|WWII Medal of Honor|
Ross eventually became Adm. Ross. He was the recipient of a Medal of Honor for his actions during the Pearl Harbor attack which also included manning the ship's dynamo room single-handedly (he ordered his men out after it became damaged) as well as getting his ship out. Ross and other hero survivors of Pearl Harbor were the first Medal of Honor recipients awarded in WWII.
Lt. Commander Ross' Medal of Honor reads:
"For distinguished conduct in the line of his profession, extraordinary courage and disregard of his own life during the attack on the Fleet in Pearl Harbor, Territory of Hawaii, by Japanese forces on 7 December 1941. When his station in the forward dynamo room of the U.S.S. Nevada became almost untenable due to smoke, steam, and heat, Machinist Ross forced his men to leave that station and performed all the duties himself until blinded and unconscious. Upon being rescued and resuscitated, he returned and secured the forward dynamo room and proceeded to the after dynamo room where he was later again rendered unconscious by exhaustion. Again recovering consciousness he returned to his station where he remained until directed to abandon it."
|Nevada's Shellbach flag, c. 1929|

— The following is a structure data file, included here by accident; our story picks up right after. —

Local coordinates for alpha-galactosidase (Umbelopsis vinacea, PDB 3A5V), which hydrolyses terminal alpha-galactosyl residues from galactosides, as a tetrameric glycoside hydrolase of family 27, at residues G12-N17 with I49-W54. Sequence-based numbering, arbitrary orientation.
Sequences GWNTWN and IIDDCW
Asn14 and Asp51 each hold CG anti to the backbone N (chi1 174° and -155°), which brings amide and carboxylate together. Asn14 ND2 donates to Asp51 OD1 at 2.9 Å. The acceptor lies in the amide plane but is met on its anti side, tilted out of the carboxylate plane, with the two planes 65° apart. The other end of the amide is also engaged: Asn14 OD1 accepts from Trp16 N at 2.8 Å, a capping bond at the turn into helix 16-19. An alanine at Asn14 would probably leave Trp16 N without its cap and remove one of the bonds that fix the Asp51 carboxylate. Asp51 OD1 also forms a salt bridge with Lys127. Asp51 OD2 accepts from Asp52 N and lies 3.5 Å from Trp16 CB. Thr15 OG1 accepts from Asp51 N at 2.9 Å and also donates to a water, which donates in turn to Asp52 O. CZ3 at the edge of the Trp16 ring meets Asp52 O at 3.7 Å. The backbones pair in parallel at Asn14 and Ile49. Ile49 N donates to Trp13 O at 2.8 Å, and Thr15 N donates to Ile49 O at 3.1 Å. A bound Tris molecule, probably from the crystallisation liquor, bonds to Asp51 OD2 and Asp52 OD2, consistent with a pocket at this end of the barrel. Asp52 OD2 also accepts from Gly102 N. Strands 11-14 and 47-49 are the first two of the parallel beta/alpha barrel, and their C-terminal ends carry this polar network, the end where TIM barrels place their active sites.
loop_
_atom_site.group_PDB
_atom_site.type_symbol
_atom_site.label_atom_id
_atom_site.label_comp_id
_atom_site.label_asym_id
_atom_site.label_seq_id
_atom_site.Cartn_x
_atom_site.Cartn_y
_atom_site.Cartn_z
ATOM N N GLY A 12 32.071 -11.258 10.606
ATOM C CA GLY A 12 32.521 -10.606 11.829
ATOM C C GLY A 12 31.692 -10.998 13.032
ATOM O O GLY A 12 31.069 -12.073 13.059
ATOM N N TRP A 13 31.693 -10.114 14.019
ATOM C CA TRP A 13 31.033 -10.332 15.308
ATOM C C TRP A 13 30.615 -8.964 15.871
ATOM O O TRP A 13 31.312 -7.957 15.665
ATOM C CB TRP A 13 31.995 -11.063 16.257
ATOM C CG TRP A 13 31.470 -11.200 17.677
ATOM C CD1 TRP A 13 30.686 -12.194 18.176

The third Nevada state flag was designed by Don Louis Shellbach III, the winner of a 1926 contest sponsored by Nevada Lt. Gov. Maurice J. Sullivan. The prize was $25. Shellbach, a naturalist, would later be involved with the Lost City, Nevada Anasazi excavations as well as work at the Museum of the American Indian in New York City. Shellbach was appointed Chief Naturalist for the Grand Canyon in1941 by FDR's Secretary of the Interior, Harold Ickes.
Basically, the Shellbach flag remained unchanged until 1991 when certain design elements became standardized, such as how the word Nevada would be spelled out and where it would be placed.
The Shellbach design was presented before the state legislature on March 26, 1929, the same day the New York Stock Exchangecelebrated a historic high of trading (8,246,742 shares) – a high some sources say indicated the volatile instability of a market that would crash before the year was over and herald the onset of the Great Depression.
Although the Shellbach flag was flown as the official state flag for over 60 years, technically it wasn't. The flag design actually described in the bill passed by the 1929 legislature was not the finalized design the legislature intended to pass. No one realized this, of course, and it bears no significance except as a curiosity: the flag that was flown between 1929 and 1991 was intended to be the official flag.
In any event, this oversight was corrected in 1991 when various design elements were standardized. The designer of the 1991 changes is by Verne R. Horton. State Senator Bill Raggio presented the changes to the flag and Governor Bob Miller signed them into law.
For a good account of why the Nevada state flag really wasn't the official state flag, see http://bit.ly/qSp7Go.
Let it fly!
Guide to the Nevada Legislature 2009-2010 (p. 29)
To find find out how to fly the flag and other flag etiquette, see USFlagstore's Flag Etiquette 101 and USFlagstore's How to Fly the Flag at Half-Staff.